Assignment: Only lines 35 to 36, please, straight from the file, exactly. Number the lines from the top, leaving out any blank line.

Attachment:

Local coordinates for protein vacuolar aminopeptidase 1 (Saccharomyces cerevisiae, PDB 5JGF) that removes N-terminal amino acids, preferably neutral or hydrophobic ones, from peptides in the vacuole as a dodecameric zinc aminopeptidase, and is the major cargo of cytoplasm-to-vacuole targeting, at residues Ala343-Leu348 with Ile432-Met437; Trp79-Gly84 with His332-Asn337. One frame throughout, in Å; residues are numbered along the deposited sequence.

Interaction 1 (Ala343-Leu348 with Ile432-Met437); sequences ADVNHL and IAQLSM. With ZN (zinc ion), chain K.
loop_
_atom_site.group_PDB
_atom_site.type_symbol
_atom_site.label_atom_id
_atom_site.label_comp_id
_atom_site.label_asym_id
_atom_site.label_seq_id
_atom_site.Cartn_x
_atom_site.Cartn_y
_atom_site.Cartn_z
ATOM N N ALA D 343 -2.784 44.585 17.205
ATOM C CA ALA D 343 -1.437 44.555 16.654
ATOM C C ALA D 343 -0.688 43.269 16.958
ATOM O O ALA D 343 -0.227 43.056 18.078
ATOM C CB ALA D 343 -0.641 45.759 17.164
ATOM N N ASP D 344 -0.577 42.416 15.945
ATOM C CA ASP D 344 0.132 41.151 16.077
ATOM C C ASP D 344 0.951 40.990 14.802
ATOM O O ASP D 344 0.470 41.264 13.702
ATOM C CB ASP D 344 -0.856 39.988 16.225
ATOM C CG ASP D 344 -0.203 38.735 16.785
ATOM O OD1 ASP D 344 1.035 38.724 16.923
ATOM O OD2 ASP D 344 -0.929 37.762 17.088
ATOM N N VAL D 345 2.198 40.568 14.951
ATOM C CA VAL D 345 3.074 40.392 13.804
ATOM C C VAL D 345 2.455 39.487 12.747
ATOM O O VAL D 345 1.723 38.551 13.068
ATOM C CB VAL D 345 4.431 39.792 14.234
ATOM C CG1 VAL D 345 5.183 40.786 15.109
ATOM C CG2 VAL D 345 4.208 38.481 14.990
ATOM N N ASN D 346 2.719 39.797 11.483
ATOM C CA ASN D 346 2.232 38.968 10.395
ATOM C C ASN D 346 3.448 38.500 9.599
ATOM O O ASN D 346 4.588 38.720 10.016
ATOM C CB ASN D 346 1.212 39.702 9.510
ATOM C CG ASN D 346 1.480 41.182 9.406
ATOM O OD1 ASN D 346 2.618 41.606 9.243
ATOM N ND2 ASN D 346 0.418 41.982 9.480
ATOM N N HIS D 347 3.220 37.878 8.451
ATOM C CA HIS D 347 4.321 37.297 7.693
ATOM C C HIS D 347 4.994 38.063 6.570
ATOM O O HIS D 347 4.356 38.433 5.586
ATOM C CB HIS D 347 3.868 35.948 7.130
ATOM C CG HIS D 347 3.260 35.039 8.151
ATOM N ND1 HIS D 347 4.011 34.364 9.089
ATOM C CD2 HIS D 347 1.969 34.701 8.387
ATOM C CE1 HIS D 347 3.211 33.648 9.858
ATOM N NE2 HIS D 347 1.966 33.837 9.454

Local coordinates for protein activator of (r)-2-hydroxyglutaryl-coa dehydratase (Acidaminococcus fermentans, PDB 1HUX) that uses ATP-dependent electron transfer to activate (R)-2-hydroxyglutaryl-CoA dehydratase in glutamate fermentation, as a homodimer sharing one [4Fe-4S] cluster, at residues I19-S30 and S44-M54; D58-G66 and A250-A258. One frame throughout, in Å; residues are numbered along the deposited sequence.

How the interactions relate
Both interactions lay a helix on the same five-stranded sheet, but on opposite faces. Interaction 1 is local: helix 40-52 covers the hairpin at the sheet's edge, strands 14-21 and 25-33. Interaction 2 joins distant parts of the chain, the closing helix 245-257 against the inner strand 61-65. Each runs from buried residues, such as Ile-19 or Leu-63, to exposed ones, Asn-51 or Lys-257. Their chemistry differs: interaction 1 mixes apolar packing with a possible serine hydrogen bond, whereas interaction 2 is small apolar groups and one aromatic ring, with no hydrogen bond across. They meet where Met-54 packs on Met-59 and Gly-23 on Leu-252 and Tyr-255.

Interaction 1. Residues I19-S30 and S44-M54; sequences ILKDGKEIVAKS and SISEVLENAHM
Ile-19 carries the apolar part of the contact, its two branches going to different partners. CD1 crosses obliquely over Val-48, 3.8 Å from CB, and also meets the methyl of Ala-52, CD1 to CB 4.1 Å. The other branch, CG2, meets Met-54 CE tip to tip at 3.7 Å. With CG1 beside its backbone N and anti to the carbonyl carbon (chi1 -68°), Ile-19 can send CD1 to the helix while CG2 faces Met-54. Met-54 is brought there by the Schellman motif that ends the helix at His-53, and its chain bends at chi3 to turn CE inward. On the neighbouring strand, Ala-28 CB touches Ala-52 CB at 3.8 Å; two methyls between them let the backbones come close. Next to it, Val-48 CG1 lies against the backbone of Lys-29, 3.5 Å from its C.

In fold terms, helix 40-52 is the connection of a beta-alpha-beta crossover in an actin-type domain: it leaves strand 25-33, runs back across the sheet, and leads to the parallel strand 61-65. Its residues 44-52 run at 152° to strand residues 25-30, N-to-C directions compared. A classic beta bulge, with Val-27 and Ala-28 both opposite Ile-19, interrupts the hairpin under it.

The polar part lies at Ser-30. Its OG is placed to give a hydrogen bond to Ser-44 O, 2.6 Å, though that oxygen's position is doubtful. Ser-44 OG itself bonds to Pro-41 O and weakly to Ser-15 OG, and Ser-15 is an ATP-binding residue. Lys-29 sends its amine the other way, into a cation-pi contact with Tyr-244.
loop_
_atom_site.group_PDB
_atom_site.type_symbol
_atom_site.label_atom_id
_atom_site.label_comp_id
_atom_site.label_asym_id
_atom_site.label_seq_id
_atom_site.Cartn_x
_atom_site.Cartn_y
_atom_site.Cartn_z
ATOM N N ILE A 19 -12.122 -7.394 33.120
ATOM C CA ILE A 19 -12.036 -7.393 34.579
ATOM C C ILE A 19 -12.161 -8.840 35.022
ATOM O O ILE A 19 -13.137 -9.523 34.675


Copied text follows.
ATOM C C ASN D 346 3.448 38.500 9.599
ATOM O O ASN D 346 4.588 38.720 10.016